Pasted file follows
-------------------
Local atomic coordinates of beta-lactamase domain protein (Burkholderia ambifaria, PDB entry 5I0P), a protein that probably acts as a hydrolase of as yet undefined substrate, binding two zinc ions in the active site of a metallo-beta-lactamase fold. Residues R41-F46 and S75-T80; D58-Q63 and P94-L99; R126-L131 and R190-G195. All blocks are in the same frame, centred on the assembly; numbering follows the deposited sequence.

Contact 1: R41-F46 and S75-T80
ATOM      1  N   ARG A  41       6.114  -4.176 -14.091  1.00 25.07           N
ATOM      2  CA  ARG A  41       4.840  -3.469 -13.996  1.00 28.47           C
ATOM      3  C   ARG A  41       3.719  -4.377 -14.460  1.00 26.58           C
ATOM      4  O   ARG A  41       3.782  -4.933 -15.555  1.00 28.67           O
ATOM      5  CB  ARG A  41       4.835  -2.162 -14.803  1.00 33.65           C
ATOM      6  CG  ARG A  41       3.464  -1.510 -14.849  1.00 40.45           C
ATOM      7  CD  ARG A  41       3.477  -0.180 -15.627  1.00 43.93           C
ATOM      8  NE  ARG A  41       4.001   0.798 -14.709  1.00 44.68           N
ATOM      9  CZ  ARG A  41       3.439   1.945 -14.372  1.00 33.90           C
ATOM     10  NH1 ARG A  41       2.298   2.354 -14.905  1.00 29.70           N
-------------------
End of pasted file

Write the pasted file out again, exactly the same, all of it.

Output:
Local atomic coordinates of beta-lactamase domain protein (Burkholderia ambifaria, PDB entry 5I0P), a protein that probably acts as a hydrolase of as yet undefined substrate, binding two zinc ions in the active site of a metallo-beta-lactamase fold. Residues R41-F46 and S75-T80; D58-Q63 and P94-L99; R126-L131 and R190-G195. All blocks are in the same frame, centred on the assembly; numbering follows the deposited sequence.

Contact 1: R41-F46 and S75-T80
ATOM      1  N   ARG A  41       6.114  -4.176 -14.091  1.00 25.07           N
ATOM      2  CA  ARG A  41       4.840  -3.469 -13.996  1.00 28.47           C
ATOM      3  C   ARG A  41       3.719  -4.377 -14.460  1.00 26.58           C
ATOM      4  O   ARG A  41       3.782  -4.933 -15.555  1.00 28.67           O
ATOM      5  CB  ARG A  41       4.835  -2.162 -14.803  1.00 33.65           C
ATOM      6  CG  ARG A  41       3.464  -1.510 -14.849  1.00 40.45           C
ATOM      7  CD  ARG A  41       3.477  -0.180 -15.627  1.00 43.93           C
ATOM      8  NE  ARG A  41       4.001   0.798 -14.709  1.00 44.68           N
ATOM      9  CZ  ARG A  41       3.439   1.945 -14.372  1.00 33.90           C
ATOM     10  NH1 ARG A  41       2.298   2.354 -14.905  1.00 29.70           N